The choices are always fixed in DS question as below:

A) Statement (1) ALONE is sufficient, statement (2) alone is not sufficient.

B) Statement (2) ALONE is sufficient, statement (1) alone is not sufficient.

C) BOTH statements TOGETHER are sufficient, but NEITHER statement ALONE is sufficient.

D) EACH statement ALONE is sufficient.

E) Statements (1) and (2) TOGETHER are NOT sufficient.

 

Here you must well aware about the words ‘alone’ and ‘TOGETHER’. For instance, if first statement alone (i.e without involving second statement) is sufficient to answer the question. Also you find second statement alone (i.e without involving first statement) is sufficient to answer the question. And what if you select choice A, which is correct, and don’t select choice B, which was also correct. So you must be clear about word ‘alone’ in choices given above.

Choice A means only first statement is sufficient to answer the question, and second statement is not sufficient. While choice B says only second statement is sufficient to answer the question, and first statement is not sufficient. Choice C means both statement if combined, not separately, can answer the question. Choice D, on other hand, says first statement along can answer the question and second statement alone can also answer the question. Finally, choice E says even both statements combined cannot answer the question.

You must be smart enough to think like, when only first statement is not sufficient and you didn’t see the second statement, than quickly eliminate choice A, choice C and choice D. Similarly, if only second statement is not sufficient and you are confused about first statement, then quickly eliminate choice B, choice C and choice D. There’s how things will become easy and less time taking through process of elimination (POE).

 
 

Verbal questions:

Lastly, GMAT verbal reasoning includes three types of questions: Sentence Correction (S.C), Critical Reasoning (C.R) and Reading Comprehension (R.C).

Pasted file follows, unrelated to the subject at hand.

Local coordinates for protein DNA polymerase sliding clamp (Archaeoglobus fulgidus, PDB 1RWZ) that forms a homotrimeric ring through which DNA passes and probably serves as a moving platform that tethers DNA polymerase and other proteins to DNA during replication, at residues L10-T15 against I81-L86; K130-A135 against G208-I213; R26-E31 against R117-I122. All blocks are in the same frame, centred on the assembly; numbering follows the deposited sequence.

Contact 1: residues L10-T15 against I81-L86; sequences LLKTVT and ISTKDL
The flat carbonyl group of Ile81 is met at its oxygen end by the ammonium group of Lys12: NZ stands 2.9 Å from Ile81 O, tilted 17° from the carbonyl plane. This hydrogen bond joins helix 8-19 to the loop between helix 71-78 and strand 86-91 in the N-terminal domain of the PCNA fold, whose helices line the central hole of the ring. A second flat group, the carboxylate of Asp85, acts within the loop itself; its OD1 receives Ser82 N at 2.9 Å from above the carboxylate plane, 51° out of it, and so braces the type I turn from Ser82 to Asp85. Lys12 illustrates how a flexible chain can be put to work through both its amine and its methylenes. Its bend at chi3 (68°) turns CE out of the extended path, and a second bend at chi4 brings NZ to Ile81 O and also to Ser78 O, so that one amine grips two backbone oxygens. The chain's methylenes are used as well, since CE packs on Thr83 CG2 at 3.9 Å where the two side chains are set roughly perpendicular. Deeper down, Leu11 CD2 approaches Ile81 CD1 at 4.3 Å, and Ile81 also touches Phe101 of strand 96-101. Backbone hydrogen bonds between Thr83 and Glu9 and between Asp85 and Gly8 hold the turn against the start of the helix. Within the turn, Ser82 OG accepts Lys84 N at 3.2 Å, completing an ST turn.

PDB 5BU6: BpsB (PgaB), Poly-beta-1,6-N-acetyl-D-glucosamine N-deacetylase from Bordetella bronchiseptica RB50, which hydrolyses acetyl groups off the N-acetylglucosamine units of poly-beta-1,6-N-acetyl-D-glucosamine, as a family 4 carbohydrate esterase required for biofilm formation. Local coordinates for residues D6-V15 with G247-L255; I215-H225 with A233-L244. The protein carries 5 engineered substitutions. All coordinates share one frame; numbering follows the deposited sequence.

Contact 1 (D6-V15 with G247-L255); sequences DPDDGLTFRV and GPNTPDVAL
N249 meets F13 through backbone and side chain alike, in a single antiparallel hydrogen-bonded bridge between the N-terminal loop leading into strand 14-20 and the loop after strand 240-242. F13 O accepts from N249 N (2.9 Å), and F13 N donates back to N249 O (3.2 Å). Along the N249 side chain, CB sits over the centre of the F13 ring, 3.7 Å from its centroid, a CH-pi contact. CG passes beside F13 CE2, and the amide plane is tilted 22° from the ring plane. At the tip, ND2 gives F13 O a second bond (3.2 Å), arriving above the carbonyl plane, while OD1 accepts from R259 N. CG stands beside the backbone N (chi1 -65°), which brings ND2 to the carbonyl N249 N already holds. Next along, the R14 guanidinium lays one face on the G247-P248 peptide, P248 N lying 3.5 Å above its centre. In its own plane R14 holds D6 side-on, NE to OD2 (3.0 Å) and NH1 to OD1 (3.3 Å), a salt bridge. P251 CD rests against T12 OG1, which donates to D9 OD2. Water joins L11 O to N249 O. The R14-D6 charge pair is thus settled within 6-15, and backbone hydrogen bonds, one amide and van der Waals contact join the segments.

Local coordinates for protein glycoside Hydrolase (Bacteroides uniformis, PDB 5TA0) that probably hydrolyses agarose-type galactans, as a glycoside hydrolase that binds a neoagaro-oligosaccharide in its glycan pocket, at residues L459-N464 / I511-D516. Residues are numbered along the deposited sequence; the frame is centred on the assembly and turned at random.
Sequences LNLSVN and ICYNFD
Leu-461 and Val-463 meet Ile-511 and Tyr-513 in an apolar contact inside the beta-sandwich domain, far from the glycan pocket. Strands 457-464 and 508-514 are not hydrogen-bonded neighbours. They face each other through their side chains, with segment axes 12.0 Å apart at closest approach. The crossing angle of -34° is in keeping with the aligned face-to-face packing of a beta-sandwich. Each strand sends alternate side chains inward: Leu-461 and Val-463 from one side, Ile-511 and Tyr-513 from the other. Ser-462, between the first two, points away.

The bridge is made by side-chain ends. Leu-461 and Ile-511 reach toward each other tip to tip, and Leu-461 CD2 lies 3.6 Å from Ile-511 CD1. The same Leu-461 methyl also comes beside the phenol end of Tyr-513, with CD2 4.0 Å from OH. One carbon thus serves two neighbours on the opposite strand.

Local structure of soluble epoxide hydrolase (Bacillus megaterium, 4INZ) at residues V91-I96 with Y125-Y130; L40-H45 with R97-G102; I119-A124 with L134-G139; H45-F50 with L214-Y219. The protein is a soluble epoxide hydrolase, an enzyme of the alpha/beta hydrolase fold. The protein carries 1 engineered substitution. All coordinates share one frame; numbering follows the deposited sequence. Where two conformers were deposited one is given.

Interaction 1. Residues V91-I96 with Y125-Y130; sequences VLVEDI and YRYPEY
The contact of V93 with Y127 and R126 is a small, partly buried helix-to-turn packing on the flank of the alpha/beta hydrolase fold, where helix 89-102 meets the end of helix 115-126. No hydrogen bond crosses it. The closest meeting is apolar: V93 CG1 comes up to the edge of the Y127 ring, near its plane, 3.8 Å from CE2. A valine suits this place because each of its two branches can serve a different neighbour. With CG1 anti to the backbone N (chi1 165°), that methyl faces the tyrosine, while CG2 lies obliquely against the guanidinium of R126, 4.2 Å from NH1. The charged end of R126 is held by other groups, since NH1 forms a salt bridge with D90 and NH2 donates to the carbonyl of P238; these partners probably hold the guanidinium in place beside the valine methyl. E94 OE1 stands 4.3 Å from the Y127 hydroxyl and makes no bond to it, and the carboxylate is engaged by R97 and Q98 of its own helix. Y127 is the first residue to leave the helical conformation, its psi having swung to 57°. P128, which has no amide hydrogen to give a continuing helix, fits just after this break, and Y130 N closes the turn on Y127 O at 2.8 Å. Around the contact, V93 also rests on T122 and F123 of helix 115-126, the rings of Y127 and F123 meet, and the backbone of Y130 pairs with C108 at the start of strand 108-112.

Sentence Correction (S.C):

Approximately 15 to 17 Sentence Correction come in GMAT verbal section out of total 41 verbal questions. Most of the time verbal section starts with this type of questions, but not always. These type of questions are least time-taking questions, so you may save time to utilize for other type of questions. Sentence correction involves sentence structure, and some basic grammatical rules. You’ll see a word or group of word will underline in a sentence. You’ll be ask to find the correct version of the underlined portion of the sentence if it has at least an error. Fist choice is always the same wording as mentioned in question, because the underlined portion might have no error of any kind.

 

Critical Reasoning (C.R):

Roughly 12 to 15 Critical reasoning question come in GMAT verbal section out of 41 questions. These type of questions are hardest type of question in GMAT verbal section. But after complete GMAT Preparation Online, you’ll find these questions the most interesting and hence you’ll enjoy while answering these questions.

 

Reading Comprehension (R.C):

Finally, the most famous type of questions that always tested in every exams is Reading Comprehension. You’ll be taught in comprehensive way how to deal with these type of questions. Most of people find it tedious part of the verbal section. But after GMAT Preparation Online, you’ll like to answer more and more R.C questions. You’ll see minimum 3 to maximum 5 passages in verbal section of GMAT exam.